Join getAbstract to access the summary!

Ask the Right Question!

Join getAbstract to access the summary!

Ask the Right Question!

How to Get What You Want Every Time and in Any Situation


15 min read
10 take-aways
Audio & text

What's inside?

The more you work on your conversations, thinking deliberately about what you want to ask, the more your conversations will work for you. How to elicit information and get results without more of the same old talk.

auto-generated audio
auto-generated audio

Editorial Rating



  • Applicable


Author Rupert Eales-White emphasizes the importance of using active listening, focusing on a particular subject, and asking good open-ended questions to get productive results from interviews and conversations. He mixes a few examples with specific how-to principles outlining ways to structure effective conversations. This generally solid book has the feel of a textbook. Some readers may find it too structured or basic, since the author breaks down conversations into sentences with some detail. The book’s approach may be more appropriate in organizational cultures where people prefer a focused style of questioning. Those who prefer a more informal, casual conversational style may find his approach less suitable. getAbstract recommends this book to human resource professionals, to those facing critical interviews, and to those who wish to think strategically about their conversational, information-gathering, or persuasive skills.


The Key to Having an Effective Conversation

The major reason conversations have poor or negative outcomes is a failure to ask the right questions. Few people have been taught "the art and science of effective questioning."

These failures are reflected in a number of key areas - in conversations between employees and managers, in interviews with clients, and in meetings that become big time-wasters. You can learn to have more effective conversations.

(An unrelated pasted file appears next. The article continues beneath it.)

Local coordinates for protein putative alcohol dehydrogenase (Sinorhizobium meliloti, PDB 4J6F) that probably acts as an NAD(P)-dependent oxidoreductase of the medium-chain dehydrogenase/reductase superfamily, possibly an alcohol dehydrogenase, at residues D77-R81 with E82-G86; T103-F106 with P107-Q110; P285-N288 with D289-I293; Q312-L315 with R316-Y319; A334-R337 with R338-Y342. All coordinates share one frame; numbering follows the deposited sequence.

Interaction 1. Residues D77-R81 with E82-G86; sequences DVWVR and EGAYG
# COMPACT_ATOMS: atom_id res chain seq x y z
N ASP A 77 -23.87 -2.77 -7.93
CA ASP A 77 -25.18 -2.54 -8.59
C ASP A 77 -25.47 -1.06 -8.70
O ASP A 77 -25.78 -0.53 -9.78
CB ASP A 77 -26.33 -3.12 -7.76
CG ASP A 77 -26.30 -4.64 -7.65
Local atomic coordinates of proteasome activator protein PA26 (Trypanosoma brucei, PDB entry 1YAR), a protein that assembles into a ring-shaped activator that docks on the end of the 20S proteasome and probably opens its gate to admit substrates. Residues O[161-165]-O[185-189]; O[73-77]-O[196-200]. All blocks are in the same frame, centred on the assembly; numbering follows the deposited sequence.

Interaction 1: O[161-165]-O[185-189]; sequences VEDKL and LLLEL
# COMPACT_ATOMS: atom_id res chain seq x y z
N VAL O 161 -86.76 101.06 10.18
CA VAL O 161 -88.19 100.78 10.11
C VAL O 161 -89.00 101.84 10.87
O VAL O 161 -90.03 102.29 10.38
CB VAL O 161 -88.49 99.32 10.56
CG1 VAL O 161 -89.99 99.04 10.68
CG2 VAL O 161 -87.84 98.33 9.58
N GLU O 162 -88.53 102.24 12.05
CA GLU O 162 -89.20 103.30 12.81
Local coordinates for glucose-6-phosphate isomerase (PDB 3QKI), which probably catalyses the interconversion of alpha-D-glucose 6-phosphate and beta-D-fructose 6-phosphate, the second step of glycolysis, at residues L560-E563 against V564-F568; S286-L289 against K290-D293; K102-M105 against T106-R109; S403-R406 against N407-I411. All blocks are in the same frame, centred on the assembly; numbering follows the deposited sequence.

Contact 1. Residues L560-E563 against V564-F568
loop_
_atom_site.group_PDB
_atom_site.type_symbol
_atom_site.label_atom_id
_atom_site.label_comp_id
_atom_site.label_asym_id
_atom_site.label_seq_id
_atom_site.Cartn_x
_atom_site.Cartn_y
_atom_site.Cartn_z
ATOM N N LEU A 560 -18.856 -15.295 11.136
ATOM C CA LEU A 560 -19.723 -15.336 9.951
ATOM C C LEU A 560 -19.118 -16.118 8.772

Often, the workplace prioritizes shorter, rushed conversations, where it is likely that you will not be able to ask enough questions or the right questions. In such cases, a longer conversation would be more effective. Shorter conversations do not save time. In the long run, you will spend more time compensating for information you lack that might have been elicited in a longer conversation. You may also find yourself cutting a conversation short because the other person is initially unresponsive. When that happens, instead of backing off, try to open up the conversation with a more open-ended question and with more responsive listening.

Conversations are often ineffective because people tend to use closed questions...

About the Author

Rupert Eales-White is a management consultant with PA Consulting’s Sundridge Park Executive Development Centre in the United Kingdom. He is the author of several books including Creating Growth from Change: How to React, Develop, and Grow. He focuses on helping managers and executives develop better leadership, strategic thinking, teamwork, and change management skills.

Comment on this summary